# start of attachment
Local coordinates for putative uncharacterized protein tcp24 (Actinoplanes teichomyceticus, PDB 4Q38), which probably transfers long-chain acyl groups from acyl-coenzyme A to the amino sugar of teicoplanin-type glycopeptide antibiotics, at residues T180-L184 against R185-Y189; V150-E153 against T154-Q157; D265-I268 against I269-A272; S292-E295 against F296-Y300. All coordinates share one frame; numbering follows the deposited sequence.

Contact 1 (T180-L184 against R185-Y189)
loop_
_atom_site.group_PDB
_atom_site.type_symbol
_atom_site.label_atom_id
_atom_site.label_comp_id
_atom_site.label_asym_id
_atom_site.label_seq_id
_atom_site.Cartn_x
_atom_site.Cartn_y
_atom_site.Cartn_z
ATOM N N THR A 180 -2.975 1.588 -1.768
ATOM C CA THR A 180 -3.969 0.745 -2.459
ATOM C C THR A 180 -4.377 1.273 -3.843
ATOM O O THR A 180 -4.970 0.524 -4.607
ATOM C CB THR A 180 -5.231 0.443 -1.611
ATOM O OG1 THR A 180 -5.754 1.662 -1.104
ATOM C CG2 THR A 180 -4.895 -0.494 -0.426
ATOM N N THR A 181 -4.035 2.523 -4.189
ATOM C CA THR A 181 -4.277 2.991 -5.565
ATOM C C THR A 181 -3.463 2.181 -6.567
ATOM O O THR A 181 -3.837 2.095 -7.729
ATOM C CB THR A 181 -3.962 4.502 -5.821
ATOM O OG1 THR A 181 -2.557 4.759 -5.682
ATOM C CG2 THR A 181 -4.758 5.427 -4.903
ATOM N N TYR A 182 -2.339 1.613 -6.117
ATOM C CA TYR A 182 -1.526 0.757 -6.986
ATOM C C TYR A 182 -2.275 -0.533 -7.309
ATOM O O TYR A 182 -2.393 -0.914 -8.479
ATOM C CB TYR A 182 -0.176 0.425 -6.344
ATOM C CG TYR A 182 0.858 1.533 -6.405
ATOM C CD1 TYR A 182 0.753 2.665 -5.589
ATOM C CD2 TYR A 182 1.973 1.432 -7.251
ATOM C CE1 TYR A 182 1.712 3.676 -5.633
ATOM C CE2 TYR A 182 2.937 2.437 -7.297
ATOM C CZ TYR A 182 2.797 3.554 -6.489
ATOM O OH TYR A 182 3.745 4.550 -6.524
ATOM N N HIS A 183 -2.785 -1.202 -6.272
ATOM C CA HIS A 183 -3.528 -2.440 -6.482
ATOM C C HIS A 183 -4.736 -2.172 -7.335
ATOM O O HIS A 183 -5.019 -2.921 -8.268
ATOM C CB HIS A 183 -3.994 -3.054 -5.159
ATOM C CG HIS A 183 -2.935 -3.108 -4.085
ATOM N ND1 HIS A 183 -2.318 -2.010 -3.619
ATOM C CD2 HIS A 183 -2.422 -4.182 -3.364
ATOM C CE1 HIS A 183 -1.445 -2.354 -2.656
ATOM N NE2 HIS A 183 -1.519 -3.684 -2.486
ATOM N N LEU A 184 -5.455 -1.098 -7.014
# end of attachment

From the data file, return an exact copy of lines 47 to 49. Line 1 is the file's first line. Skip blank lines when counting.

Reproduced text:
ATOM C CE1 HIS A 183 -1.445 -2.354 -2.656
ATOM N NE2 HIS A 183 -1.519 -3.684 -2.486
ATOM N N LEU A 184 -5.455 -1.098 -7.014